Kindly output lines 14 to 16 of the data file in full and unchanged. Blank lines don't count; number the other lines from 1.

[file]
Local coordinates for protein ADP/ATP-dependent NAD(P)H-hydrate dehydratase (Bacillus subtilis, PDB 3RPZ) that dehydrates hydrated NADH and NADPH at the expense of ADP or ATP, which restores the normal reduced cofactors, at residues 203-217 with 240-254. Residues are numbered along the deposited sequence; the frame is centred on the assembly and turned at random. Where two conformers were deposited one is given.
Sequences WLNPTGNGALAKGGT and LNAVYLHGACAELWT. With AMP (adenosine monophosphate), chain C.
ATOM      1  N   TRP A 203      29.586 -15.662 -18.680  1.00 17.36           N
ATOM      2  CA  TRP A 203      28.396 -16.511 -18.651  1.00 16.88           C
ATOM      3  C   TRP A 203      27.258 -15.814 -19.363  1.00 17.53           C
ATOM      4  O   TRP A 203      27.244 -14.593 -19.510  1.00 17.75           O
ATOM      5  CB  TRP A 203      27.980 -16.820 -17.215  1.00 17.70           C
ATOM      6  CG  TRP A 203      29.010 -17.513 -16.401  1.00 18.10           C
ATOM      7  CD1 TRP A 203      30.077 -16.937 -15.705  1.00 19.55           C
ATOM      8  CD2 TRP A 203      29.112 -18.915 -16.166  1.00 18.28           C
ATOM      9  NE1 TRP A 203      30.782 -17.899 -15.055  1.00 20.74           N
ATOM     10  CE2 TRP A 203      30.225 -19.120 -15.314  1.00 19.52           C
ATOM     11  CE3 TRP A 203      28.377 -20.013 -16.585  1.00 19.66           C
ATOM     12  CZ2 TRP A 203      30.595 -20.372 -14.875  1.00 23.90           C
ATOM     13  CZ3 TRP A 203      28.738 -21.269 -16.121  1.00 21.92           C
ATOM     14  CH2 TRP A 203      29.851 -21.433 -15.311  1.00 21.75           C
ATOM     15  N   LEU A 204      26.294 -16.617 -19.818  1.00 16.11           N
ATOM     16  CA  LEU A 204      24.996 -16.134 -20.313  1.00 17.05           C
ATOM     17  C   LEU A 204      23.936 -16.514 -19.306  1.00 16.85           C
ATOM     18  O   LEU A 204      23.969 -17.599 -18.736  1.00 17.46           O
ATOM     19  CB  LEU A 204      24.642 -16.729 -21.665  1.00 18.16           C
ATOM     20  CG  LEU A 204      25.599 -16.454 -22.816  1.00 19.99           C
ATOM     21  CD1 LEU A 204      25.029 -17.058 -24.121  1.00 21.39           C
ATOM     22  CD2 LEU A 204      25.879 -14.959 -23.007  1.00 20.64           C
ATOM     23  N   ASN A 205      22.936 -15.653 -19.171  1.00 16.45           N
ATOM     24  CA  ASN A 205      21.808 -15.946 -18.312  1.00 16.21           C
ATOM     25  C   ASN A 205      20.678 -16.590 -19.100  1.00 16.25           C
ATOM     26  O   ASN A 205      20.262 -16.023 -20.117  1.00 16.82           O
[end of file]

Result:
ATOM     12  CZ2 TRP A 203      30.595 -20.372 -14.875  1.00 23.90           C
ATOM     13  CZ3 TRP A 203      28.738 -21.269 -16.121  1.00 21.92           C
ATOM     14  CH2 TRP A 203      29.851 -21.433 -15.311  1.00 21.75           C